Trained Eye

 
 
 

Insulating Exhaust Fan Duct

Question:

I am having a problem with moisture in my attic. My kitchen stove fan vents thru the roof. I get quite a bit of frost around the piping in the attic. I wrapped insulation around the piping and taped it with duct tape. I also put a turbine vent above this same area. I still get some moisture coming thru the ceiling above the stove when it warms up. I just read one of your articles where you said the vapour barrier is important, but air circulation is more so. My soffit vents are spaced about six or seven feet apart. Could this be the main problem? I would very much appreciate your opinion on my little problem and any recommendations you might have.

Answer:

The source of the moisture in the attic in question undoubtedly comes from the warm moist air produced in the kitchen, from cooking, washing and normal daily life. The fact that he is exhausting some of this outside is a major step in reducing the high level of humidity in the house. It is not uncommon for a duct/vent in the attic to sweat and drip back down to cause stains on the ceiling below. Insulating the duct will help but may not totally eliminate the problem, as is the case here.

The first thing to consider is the level of insulation on the duct and in the attic itself. If either of these is minimal, then a significant amount of warm air can still escape the ceiling through convection. If the vent is not well insulated and sealed, it will act like a magnet for that warm air and condensation will form inside or outside the duct. If the duct does not have any vapour barrier, then the moisture can still penetrate the insulation and condense. Insulating the duct is good, but it should also include a polyethylene or other vapour barrier. Many supply houses sell pipe wrap insulation which has an integral vapour barrier included.

The next thing to check is the area around the duct where it penetrates the ceiling. If there are gaps in this area, air will leak out. These gaps, if present, may be filled with caulking or spray foam insulation for easy sealing. There should be a vapour barrier on top of the ceiling sheathing, under the insulation, and it may have been cut when the duct was installed. If one is present it should be sealed directly to the new vapour barrier installed around the duct. This is critical to prevent any small area from leaking air, as a small hole will concentrate the escaping moisture and will produce bad stains in this one spot. If an air/vapour barrier is not present in the attic, one should be installed. If this is too difficult for the entire attic space, adding one over the kitchen will improve the situation, but will not be totally effective.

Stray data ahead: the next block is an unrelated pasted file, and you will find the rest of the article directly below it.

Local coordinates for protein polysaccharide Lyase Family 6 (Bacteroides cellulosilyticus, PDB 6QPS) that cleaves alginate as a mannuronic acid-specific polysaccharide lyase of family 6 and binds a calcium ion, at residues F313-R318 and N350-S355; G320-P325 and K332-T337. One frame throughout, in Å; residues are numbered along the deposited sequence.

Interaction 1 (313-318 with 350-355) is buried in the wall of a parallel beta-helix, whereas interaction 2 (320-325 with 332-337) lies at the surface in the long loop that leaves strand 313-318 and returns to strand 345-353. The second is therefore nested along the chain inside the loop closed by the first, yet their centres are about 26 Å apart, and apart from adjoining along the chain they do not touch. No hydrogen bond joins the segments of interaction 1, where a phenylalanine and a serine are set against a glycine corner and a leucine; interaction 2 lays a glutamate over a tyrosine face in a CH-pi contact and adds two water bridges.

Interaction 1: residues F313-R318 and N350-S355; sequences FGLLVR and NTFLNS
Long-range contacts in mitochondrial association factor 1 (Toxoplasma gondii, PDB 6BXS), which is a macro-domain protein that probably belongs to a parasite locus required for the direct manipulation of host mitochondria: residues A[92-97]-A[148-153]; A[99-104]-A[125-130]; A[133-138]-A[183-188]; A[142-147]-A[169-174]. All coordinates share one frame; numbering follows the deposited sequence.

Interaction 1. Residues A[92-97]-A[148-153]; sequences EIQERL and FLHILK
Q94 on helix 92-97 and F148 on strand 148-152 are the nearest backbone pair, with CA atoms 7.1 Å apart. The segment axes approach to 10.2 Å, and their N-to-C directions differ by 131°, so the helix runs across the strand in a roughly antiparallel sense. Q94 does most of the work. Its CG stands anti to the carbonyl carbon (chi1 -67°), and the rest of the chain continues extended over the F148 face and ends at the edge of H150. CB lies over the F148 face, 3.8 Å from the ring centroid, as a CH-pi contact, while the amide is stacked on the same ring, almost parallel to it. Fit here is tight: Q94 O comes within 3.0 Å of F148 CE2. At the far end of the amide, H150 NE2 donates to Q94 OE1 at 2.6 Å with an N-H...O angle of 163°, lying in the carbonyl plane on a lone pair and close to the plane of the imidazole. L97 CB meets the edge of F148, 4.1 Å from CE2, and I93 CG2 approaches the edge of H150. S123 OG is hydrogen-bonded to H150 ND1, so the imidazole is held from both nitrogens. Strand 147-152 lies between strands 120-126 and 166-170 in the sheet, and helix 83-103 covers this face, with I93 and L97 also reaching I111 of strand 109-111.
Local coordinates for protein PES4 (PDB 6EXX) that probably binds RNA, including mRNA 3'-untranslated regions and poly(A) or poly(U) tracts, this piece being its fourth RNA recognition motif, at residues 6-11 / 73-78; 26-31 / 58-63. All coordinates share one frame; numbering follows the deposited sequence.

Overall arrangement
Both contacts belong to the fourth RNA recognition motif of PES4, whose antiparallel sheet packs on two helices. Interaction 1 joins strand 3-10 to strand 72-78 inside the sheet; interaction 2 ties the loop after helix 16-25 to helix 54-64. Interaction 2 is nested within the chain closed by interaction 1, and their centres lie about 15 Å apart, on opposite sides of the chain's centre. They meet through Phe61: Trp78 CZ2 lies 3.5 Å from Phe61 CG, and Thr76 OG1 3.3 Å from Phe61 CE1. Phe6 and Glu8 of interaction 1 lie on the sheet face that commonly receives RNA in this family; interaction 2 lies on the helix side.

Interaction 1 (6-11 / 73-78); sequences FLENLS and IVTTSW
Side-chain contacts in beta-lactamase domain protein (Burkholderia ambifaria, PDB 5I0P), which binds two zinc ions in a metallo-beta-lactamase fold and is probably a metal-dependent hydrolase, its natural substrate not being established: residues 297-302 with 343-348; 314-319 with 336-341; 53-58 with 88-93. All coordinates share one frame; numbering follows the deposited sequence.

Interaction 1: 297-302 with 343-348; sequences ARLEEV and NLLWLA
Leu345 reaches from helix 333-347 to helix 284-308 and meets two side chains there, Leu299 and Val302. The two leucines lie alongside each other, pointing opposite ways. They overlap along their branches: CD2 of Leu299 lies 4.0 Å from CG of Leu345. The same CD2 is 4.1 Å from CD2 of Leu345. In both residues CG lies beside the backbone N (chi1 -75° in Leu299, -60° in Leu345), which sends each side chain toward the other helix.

The final thing to check is the exhaust fan and ducting itself. The vent cap on the roof as well as the exhaust fan should have dampers installed. These will minimize the cold air entering the duct when the fan is not in use. If the roof vent cap damper is damaged, it may not be opening fully, and may allow warm air to remain in the duct too long. If one is not present, cold air can enter the duct unabated, when the fan is not operating. Either of these situations could cause excess condensation that will run back down the vent and cause the damage in question. Look at these on a cold day when the fan is in operation. There should be a sufficient quantity of warm air and steam escaping the roof vent cap. If there is little air being removed, the kitchen exhaust fan and ducting may have to be replaced with a system that has a higher CFM (cubic foot per minute) rating. The flashing on the roof vent cap should also be properly sealed and may be allowing rain or snow runoff to enter the duct.

The venting system installed in the attic sounds like it should be sufficient in this case. Soffit vents spaced 6 to 7 feet apart are fine if they are not too small. Inspect the vents to make sure they are not covered with insulation or painted over on the soffits. If they are open and the roof vent is clear, then the problem is likely air leakage and can be reduced or eliminated by improving the insulation and vapour barrier as described.